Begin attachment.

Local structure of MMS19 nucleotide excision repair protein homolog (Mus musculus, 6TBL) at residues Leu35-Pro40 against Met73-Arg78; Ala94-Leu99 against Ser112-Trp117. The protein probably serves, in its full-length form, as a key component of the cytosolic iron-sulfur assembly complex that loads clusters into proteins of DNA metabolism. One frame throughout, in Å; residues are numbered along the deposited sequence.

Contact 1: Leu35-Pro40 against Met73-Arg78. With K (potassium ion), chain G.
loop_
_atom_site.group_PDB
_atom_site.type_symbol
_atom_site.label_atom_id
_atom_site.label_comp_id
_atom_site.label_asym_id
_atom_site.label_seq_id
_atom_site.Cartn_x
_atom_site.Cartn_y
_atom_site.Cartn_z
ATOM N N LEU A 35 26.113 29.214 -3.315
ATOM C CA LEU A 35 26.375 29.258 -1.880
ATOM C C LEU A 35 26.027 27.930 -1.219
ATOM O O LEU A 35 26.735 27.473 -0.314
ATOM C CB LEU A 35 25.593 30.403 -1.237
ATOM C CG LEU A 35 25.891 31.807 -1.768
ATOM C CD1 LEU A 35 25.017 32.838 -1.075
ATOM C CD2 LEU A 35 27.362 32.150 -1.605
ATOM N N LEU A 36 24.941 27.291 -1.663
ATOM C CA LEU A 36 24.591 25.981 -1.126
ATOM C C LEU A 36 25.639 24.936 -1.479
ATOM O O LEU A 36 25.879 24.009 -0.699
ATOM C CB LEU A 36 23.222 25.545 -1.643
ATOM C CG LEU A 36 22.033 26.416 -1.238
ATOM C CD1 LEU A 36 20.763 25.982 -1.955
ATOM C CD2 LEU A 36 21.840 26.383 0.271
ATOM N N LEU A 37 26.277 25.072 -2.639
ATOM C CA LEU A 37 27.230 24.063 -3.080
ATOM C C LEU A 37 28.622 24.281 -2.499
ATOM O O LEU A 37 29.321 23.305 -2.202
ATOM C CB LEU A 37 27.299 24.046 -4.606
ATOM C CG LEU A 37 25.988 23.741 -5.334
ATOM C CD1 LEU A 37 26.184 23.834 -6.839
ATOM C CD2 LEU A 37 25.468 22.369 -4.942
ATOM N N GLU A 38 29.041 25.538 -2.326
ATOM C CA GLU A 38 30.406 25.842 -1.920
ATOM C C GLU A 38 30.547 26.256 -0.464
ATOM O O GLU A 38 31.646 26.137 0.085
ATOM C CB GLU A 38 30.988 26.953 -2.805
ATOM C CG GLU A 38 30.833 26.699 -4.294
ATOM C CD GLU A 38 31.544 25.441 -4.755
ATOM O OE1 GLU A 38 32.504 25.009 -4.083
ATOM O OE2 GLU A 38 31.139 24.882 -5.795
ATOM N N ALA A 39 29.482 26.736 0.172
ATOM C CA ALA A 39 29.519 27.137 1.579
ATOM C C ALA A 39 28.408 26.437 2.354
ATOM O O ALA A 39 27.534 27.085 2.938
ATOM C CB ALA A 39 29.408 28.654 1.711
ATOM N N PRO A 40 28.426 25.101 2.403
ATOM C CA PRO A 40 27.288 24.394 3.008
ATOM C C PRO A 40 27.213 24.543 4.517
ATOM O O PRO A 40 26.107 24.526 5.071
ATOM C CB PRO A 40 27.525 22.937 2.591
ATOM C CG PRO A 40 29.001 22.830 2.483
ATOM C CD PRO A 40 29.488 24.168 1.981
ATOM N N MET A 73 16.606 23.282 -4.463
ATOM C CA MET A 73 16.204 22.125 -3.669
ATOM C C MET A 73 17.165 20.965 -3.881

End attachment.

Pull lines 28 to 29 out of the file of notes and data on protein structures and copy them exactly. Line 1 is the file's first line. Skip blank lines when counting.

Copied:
ATOM C CD2 LEU A 36 21.840 26.383 0.271
ATOM N N LEU A 37 26.277 25.072 -2.639